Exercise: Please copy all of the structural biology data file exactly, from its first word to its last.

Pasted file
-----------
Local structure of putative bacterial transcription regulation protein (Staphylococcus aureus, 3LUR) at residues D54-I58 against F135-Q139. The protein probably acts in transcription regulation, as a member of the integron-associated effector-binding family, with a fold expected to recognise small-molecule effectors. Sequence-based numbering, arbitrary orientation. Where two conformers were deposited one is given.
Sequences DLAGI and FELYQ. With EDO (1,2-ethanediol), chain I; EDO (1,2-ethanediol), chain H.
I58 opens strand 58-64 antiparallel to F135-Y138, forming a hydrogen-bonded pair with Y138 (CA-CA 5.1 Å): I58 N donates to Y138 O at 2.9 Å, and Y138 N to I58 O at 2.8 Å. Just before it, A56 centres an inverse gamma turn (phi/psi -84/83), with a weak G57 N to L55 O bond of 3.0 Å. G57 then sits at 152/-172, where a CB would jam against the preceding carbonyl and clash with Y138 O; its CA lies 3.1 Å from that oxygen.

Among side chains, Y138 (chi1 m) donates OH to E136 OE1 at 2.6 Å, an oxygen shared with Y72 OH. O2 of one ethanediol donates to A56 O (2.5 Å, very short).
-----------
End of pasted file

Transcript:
Local structure of putative bacterial transcription regulation protein (Staphylococcus aureus, 3LUR) at residues D54-I58 against F135-Q139. The protein probably acts in transcription regulation, as a member of the integron-associated effector-binding family, with a fold expected to recognise small-molecule effectors. Sequence-based numbering, arbitrary orientation. Where two conformers were deposited one is given.
Sequences DLAGI and FELYQ. With EDO (1,2-ethanediol), chain I; EDO (1,2-ethanediol), chain H.
I58 opens strand 58-64 antiparallel to F135-Y138, forming a hydrogen-bonded pair with Y138 (CA-CA 5.1 Å): I58 N donates to Y138 O at 2.9 Å, and Y138 N to I58 O at 2.8 Å. Just before it, A56 centres an inverse gamma turn (phi/psi -84/83), with a weak G57 N to L55 O bond of 3.0 Å. G57 then sits at 152/-172, where a CB would jam against the preceding carbonyl and clash with Y138 O; its CA lies 3.1 Å from that oxygen.

Among side chains, Y138 (chi1 m) donates OH to E136 OE1 at 2.6 Å, an oxygen shared with Y72 OH. O2 of one ethanediol donates to A56 O (2.5 Å, very short).